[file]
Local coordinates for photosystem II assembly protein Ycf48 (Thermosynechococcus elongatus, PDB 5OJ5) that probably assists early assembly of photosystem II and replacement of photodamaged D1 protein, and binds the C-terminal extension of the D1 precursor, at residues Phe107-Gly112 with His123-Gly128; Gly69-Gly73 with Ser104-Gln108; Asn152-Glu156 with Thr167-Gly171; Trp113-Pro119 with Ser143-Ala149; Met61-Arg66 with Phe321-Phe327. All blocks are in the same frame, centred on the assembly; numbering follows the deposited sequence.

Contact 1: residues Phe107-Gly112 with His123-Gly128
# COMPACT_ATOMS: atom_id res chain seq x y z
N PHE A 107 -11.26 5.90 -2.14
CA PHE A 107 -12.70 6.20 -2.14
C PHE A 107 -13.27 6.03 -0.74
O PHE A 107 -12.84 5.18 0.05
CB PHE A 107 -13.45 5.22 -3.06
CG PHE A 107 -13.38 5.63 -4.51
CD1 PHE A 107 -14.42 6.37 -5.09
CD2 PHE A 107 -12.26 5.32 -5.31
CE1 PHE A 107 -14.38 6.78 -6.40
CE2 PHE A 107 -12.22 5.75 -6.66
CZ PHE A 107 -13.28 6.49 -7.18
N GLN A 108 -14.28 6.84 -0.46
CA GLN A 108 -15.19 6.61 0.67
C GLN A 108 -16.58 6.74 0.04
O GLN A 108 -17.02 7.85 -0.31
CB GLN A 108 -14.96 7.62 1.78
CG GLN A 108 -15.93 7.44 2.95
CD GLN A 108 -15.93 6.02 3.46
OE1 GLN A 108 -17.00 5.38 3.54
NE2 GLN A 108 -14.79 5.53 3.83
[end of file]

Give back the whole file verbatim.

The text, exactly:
Local coordinates for photosystem II assembly protein Ycf48 (Thermosynechococcus elongatus, PDB 5OJ5) that probably assists early assembly of photosystem II and replacement of photodamaged D1 protein, and binds the C-terminal extension of the D1 precursor, at residues Phe107-Gly112 with His123-Gly128; Gly69-Gly73 with Ser104-Gln108; Asn152-Glu156 with Thr167-Gly171; Trp113-Pro119 with Ser143-Ala149; Met61-Arg66 with Phe321-Phe327. All blocks are in the same frame, centred on the assembly; numbering follows the deposited sequence.

Contact 1: residues Phe107-Gly112 with His123-Gly128
# COMPACT_ATOMS: atom_id res chain seq x y z
N PHE A 107 -11.26 5.90 -2.14
CA PHE A 107 -12.70 6.20 -2.14
C PHE A 107 -13.27 6.03 -0.74
O PHE A 107 -12.84 5.18 0.05
CB PHE A 107 -13.45 5.22 -3.06
CG PHE A 107 -13.38 5.63 -4.51
CD1 PHE A 107 -14.42 6.37 -5.09
CD2 PHE A 107 -12.26 5.32 -5.31
CE1 PHE A 107 -14.38 6.78 -6.40
CE2 PHE A 107 -12.22 5.75 -6.66
CZ PHE A 107 -13.28 6.49 -7.18
N GLN A 108 -14.28 6.84 -0.46
CA GLN A 108 -15.19 6.61 0.67
C GLN A 108 -16.58 6.74 0.04
O GLN A 108 -17.02 7.85 -0.31
CB GLN A 108 -14.96 7.62 1.78
CG GLN A 108 -15.93 7.44 2.95
CD GLN A 108 -15.93 6.02 3.46
OE1 GLN A 108 -17.00 5.38 3.54
NE2 GLN A 108 -14.79 5.53 3.83